Erbil, Iraq (CNN) -- Jana was a 19-year-old in her final year of high school, with dreams of becoming a doctor. Then, ISIS came to her village last August, and her world collapsed.
She described to me in chilling detail, how the jihadis first demanded that members of her Yazidi religious minority convert to Islam. Then they stripped villagers of their jewelry, money and cellphones. They separated the men from the women.
A United Nations report explained what happened next. ISIS "gathered all the males older than 10 years of age at the local school, took them outside the village by pick-up trucks, and shot them."
Among those believed dead were Jana's father and eldest brother.
A different fate lay in store for the women.
Jana described how girls like herself were separated from older women, then bussed to the city of Mosul.
There they were put in a big three-story house with hundreds of other young women. The men of ISIS came periodically, and chose up to three and four girls at a time to take home with them.
"These women have been treated like cattle," explained Nazand Begikhani, an adviser to the Kurdistan Regional Government on gender issues.
"They have been subjected to physical and sexual violence, including systematic rape and sex slavery. They've been exposed in markets in Mosul and in Raqqa, Syria, carrying price tags."
Perhaps more importantly, Begikhani is also a researcher at the UK-based University of Bristol's Gender and Violence Research Center. According to the field research and testimonials of Begikhani's team, ISIS kidnapped more than 2,500 Yazidi women.
Meanwhile Narin Shiekh Shamo, a Yazidi activist based in Iraqi Kurdistan has compiled the names of at least 4,601 Yazidi women currently missing.
In the first month after the mass abductions, Shamo says she was receiving calls and messages from up to 70 different hostages a day. Now, she can't reach a single hostage.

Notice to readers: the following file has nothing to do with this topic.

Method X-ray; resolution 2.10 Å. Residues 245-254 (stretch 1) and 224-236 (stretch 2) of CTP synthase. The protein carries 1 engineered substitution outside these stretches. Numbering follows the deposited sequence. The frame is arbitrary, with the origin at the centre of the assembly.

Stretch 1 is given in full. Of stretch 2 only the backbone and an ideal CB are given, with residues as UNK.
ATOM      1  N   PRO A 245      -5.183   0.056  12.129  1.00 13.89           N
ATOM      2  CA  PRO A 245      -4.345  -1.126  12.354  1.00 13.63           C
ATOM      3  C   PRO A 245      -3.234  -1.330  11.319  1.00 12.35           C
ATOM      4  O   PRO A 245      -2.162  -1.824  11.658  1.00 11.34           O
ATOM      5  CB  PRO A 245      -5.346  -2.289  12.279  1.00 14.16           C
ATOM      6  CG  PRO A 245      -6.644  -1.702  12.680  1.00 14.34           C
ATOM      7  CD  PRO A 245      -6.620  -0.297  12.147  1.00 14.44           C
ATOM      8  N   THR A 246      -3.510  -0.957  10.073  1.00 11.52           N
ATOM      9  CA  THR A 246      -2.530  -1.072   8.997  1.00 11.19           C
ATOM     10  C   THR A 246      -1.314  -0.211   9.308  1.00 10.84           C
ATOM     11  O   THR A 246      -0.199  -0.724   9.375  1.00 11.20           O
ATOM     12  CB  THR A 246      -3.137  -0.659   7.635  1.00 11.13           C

After more than a decade reporting on conflict in the Middle East, I was still ill-prepared to hear about the scale of this kidnapping and modern day enslavement.
Suddenly, the words of a 19-year-old ISIS imprisoned fighter whom I interviewed last weekend in a Kurdish prison in northern Syria made sense.
The young man, horribly disfigured from bullet wounds to his abdomen and arm received during his year of fighting on the frontlines, described how ISIS attracted fresh recruits with the offer of cash and "wives."
ISIS actually justified its enslavement of Yazidis in its own online magazine.
"One should remember that enslaving the families of the kuffar -- the infidels -- and taking their women as concubines is a firmly established aspect of the Shariah, or Islamic law," the group announced in the ISIS publication "Dabiq."
The Kurdish authorities say they have rescued around 100 Yazidi women, in part through the payment of ransoms to Arab tribesmen who acted as intermediaries.
Thousands of women remain hostage. And with ISIS successfully defending its territory from a loose coalition of Iraqi military, Iraqi Kurdish peshmerga, Syrian Kurdish militants and US-led airstrikes, it doesn't look like a white knight will charge in to rescue these poor women any time soon.
Begikhani said all of the 100 Yazidi women rescued from ISIS appeared to have been systematically raped, likely by more than one man.
The 19-year-old girl I spoke with here in Iraqi Kurdistan was deeply traumatized, and incapable of showing any joy or humor. Her mother and two brothers are still being held hostage by ISIS.
Asked what she would say if she met the 70-year-old Arab man who took her home and ordered her to convert to Islam at gunpoint, she says: "I wouldn't want to tell him anything. I just want to kill him."
Jana says she has given up her dream of becoming a doctor.